The whole process of trying to enumerate and explain the various kingdoms of Wales that existed between the 6th and 13th centuries is rather complicated, mainly for the following two reasons.
(1) Welsh kingdoms were essentially fluid and unstable constructs that relied upon the personal authority of whoever was recognised as king at the time.
The kingdoms were really no more than aggregations of commotes that recognised some particular individual as king. Each king would possess a power base derived from his authority as tywysog of the commutes in his possession, but ultimately his power depended on the support he had from the other tywysogion within the kingdom. Such power naturally waxed or waned in accordance with the personal qualities of each king. There were no real political or administrative institutions attached to the kingdom above the level of the commote and therefore nothing to sustain anything remotely approaching a nation state.
Which was basically a recipe for constant intrigue and internecine strife and a certain vagueness over borders.
(2) The presumption against primogeniture.
The medieval Welsh were an egalitarian lot, (unlike
for example, the English who were strict adherents of
primogeniture) and there was a presumption that every
male heir had an equal right to inherit.
This meant that whenever a ruler died, his territories
were often divided up between his sons (and quite
often the sons would have a good argument and a minor
civil war over who got what).
Also since Welsh Law also recognised the inheritance rights
of illegitimate children, this could sometimes get
quite silly; the kingdom of Deheubarth eventually disappeared in
the 12th century when the last king died leaving 18
As a result of the both the above, the kingdoms were forever dividing, being reformed, dividing again, taking over neighbouring kingdoms, changing their names, getting occupied by the Anglo-Saxons or Normans, revolting, getting re-occupied, until the Welsh eventually accepted the inevitable and gave up armed resistance at the end of the 13th century.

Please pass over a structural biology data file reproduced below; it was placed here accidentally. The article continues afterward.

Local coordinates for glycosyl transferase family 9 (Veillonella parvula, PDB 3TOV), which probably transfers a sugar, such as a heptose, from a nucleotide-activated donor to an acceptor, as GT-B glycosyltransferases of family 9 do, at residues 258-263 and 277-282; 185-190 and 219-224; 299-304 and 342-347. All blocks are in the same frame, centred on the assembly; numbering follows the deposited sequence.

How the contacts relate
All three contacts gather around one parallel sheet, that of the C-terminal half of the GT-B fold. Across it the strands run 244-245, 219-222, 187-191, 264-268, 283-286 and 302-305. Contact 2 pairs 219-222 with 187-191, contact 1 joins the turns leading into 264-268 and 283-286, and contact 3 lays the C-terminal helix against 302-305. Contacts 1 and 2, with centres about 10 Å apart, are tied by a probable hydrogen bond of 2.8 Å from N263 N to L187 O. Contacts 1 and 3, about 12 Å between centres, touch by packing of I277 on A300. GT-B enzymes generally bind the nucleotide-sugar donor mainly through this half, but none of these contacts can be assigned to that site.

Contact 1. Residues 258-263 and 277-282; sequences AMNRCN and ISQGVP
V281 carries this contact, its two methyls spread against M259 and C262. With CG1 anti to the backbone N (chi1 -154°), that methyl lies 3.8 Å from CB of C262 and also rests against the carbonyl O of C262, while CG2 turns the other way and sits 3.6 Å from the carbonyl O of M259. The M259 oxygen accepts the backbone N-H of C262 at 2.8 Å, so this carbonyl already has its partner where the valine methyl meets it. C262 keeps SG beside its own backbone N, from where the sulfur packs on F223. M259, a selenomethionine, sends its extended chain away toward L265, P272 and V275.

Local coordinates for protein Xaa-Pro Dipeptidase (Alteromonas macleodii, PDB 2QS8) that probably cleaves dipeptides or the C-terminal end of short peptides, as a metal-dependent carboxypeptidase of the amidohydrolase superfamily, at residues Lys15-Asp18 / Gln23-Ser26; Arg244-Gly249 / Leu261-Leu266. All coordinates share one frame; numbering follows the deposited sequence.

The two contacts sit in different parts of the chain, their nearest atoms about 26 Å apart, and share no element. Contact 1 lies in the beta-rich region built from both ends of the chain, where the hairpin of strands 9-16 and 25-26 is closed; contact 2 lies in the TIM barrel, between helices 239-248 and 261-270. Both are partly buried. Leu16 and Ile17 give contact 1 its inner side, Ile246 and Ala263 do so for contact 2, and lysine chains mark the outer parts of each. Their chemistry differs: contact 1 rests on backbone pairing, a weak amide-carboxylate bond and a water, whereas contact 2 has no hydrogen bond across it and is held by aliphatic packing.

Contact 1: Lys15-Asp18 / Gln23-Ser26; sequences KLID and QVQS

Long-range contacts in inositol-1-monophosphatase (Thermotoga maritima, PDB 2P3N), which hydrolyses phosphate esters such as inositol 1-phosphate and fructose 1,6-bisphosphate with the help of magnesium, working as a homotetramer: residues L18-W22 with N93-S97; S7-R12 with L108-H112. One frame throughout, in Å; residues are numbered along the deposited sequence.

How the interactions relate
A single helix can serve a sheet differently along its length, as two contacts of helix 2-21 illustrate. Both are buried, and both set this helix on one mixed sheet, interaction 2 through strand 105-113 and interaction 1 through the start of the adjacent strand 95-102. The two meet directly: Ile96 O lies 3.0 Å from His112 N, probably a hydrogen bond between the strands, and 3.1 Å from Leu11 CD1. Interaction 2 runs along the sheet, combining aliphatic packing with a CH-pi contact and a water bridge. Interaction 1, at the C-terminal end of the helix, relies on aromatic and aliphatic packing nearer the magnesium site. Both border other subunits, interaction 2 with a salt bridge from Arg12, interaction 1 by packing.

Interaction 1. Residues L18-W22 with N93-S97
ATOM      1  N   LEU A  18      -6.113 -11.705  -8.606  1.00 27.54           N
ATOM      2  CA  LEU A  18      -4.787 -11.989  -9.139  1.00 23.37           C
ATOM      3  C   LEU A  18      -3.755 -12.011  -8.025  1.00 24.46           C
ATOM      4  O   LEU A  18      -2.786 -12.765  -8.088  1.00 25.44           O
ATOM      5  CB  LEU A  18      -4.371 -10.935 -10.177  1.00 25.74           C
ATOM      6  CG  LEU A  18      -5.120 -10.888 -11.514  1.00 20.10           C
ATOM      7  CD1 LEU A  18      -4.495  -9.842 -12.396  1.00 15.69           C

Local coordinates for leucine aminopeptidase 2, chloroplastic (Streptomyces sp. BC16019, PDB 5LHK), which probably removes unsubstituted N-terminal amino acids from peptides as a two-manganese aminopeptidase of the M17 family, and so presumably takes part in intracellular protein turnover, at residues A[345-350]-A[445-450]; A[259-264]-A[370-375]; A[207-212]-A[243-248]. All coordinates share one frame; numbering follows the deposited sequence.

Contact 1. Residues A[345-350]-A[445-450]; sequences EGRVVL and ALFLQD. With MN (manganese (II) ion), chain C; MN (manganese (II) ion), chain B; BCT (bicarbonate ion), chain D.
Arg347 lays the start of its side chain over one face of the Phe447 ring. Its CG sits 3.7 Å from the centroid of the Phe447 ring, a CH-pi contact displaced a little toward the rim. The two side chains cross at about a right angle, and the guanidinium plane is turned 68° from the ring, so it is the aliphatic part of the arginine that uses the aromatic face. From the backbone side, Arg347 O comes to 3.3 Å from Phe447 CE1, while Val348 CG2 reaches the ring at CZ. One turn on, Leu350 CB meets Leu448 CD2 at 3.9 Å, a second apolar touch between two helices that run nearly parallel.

It should also be remembered that for much of this period there is little in the way of surviving records. It is therefore difficult, particularly for the first three or four centuries or so, to have any clear idea of what is going on at all.
But with above qualifications, these are the kingdoms that existed within the confines of Wales between the fifth and thirteenth centuries anno domini;
- Brycheiniog - south central Wales, sandwiched between Powys and Glywysing/Morgannwg
- Buellt - central Wales, roughly north west of Brycheiniog
- Ceredigion - west central Wales, on the coast facing Ireland
- Cynllibiwg - central Wales, approximately northern Radnorshire
- Deheubarth - from around 920 onwards, the creation of Hywel Dda, a merger of Dyfed and Seisyllwg
- Dyfed - located in south west Wales, roughly modern Pembrokeshire plus Ystrad Tywi
- Ergyng - to the east of Gwent, absorbed into Mercia sometime after the seventh century
- Glywysing - south east Wales, between the rivers Tawe and
- Usk, along the coast with Ystrad Tywi to the west, Gwent to the east and Brycheiniog to the north
- Gwent - south east Wales, between the Usk and the Wye, that is Glywysing/Morgannwg and Ergyng
- Gwynedd - north west Wales including the island of Mon or Anglesey
- Morgannwg - as Glywysing was renamed after around 950
- Powys - east central Wales, spent most of teh tenth century under the rule of Gwynedd, later split into Powys Wenwynen and Powys Fadog
- Rheinwg - what Dyfed was called after it lost control of Ystrad Tywi
- Seisyllwg - the name bestowed upon Cerdigion after gaining Ystrad Tywi from Dyfed